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Ok, so this has nothing to do with my cancer stuff but I had to post these pictures for everyone to see and tell this story that I think is just hysterical.  So the other night I was reading a book on the couch (Memoirs of a Geisha).  Buster was in my lap and as a joke I started reading to him.  He was curled up like a baby on his back and seemed to really like it.  I asked him “do you want mommy to read you a story?!”  He got all excited and started his little excited whimper and wagging his tail.  I went up to our extra bedroom upstairs and grabbed a couple of the books I had bought for the nursery.  Buster was following me all excitedly.  I sat back down on the couch with Buster (who was still very excited and jumped in my lap) and started reading him “Mommy Loves Elmo”.  He was all attentive and happy and sat there and listened to me read the whole book, including the little parts in the book that are songs and have this little music button that plays along.  I changed the words to say Buster instead of Elmo.  It went like this: “Mommy loves Buster, Mommy loves Buster, Yes she does, Yes she does!  Silly little Buster, Happy little Buster, Love Love Love, Hug Hug Hug”.  All of a sudden all the other pets gathered around and sat down to listen too, including the two cats, which Cubbie by the way never sits that close (he’s the orange one right behind me).  It was hysterical.  I yelled up to Dan and told him to grab the camera.  Here are the pics:

All 4 pets gathered around for their bedtime stories.

All 4 pets gathered around for their bedtime stories.

Bedtime Story Time

Bedtime Story Time

Update

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Sorry I have been so slack on the blog posts lately.  I really appreciate everyone checking in on me though so I’m sorry I’ve been so slack.  Anyway, I’ve been feeling good.  Not great but good.  Usually in past rounds, the dry mouth / sore throat went away by about Monday or Tuesday following chemo.  This time it’s lingering.  Every day by about 4pm my throat starts hurting and my mouth always feels dry and hot now.  I guess it’s going to be like that for a while though because I heard that was a side effect of radiation too and that’ll be every day for six weeks, yuck.  Aside from that, I’ve been a little more tired and I haven’t been sleeping all that great, but I’m also nervous about giving a speech at Nina’s wedding on Saturday so hopefully that’ll get back to normal next week.  And I’m not tired enough to require naps or anything so it’s not that bad.  Nina’s wedding is this Saturday and then next Wednesday is my next big chemo round, the second to last one finally.  It went by fast but at the same time it’s getting really old and I’m ready for it all to be done.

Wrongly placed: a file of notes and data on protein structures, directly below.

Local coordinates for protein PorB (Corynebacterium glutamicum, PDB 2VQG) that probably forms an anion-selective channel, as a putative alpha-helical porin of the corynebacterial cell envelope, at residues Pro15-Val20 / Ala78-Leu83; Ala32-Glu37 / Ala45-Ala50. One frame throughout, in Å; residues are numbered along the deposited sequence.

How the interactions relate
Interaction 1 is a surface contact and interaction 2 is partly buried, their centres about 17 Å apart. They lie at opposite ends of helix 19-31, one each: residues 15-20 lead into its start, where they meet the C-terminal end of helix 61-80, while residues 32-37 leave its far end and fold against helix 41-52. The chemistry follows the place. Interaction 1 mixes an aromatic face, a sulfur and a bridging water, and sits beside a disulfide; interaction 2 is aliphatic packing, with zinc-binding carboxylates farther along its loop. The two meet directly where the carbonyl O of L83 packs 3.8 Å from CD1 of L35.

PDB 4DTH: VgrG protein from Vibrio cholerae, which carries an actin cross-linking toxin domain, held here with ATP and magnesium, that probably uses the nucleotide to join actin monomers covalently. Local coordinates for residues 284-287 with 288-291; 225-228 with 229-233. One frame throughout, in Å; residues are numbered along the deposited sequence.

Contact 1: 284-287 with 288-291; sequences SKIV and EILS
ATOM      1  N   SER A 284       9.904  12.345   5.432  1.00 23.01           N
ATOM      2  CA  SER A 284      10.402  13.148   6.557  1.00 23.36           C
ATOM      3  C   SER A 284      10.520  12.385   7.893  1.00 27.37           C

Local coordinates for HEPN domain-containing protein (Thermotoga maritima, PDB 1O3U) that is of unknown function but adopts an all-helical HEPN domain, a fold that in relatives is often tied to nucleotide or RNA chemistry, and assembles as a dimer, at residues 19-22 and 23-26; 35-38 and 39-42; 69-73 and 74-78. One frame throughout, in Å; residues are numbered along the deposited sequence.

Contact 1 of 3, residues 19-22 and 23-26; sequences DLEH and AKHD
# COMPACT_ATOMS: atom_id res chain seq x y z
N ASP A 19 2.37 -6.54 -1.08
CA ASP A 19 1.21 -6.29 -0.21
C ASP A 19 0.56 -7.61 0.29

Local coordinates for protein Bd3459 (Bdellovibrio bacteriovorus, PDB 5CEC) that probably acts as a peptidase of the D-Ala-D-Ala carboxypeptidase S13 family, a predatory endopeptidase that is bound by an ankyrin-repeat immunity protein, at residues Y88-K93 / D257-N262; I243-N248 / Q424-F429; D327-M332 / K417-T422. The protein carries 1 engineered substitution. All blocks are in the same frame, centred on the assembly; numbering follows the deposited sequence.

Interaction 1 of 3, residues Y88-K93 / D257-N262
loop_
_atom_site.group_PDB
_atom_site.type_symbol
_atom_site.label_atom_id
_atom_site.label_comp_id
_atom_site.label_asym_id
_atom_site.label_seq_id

Last week in the chemo room for my Herceptin appointment, I met a new girl who was in there for her first round.  She was probably in her late 30s.  She was just diagnosed with triple negative stage IIB IDC, which is the same thing as mine except her hormone receptors are negative.  Triple negative means her tumors are HER2-, ER- (estrogen) and PR- (progesterone).  Again, mine was HER2+, ER+, PR-.    Triple negative breast cancers are typically responsive to chemotherapy, although they may or may not be more difficult to treat because they are unresponsive to the most receptor targeted treatments like Herceptin for the HER2+.  Here are some statistics for a quick lesson:

  • 25% of breast cancer patients have tumors that are HER2+.  I fall in this category.
  • 75% of breast cancers are estrogen-receptor-positive (”ER-positive” or “ER+”).  I fall in this category as well.
  • 65% of ER-positive breast cancers are also progesterone-receptor-positive (”PR-positive” or “PR+”).  I do not fall in this category.
  • 25% of breast cancers are ER-negative (”ER–”) and PR-negative (”PR–”) or of “unknown” status. This would be considered part of the triple negative, the third being HER2-.
  • 10% of breast cancers are ER-positive and PR-negative.  I fall in this category.
  • 5% of breast cancers are ER-negative and PR-positive.  I do not fall in this category.
  • If both estrogen and progesterone receptors are present (ER+/PR+), your chance of responding to hormonal therapy is about 70%.  I do not fall into this category, since I am ER+ but PR-.
  • If you are estrogen-receptor-positive only (ER+/PR–) OR progesterone-receptor-positive only (ER–/PR+), you have about a 33% chance of responding.  I fall in this category since I am ER+ and PR-.
  • I visited the wig place again this weekend and saw my friend in there.  She had her mammogram and everything came back cancer free however she did have a cyst and found a thyroid problem so it was good she was seen.  She said she didnt’ have to pay for anything and said she wouldn’t have been able to go there without my oncologist’s referral for her.  So that was really nice to hear that I was able to help her in that way.  It also means that I’ll be able to give back the donations that I received from people.  I kept track of those and will contact you individually.  Thanks again everyone!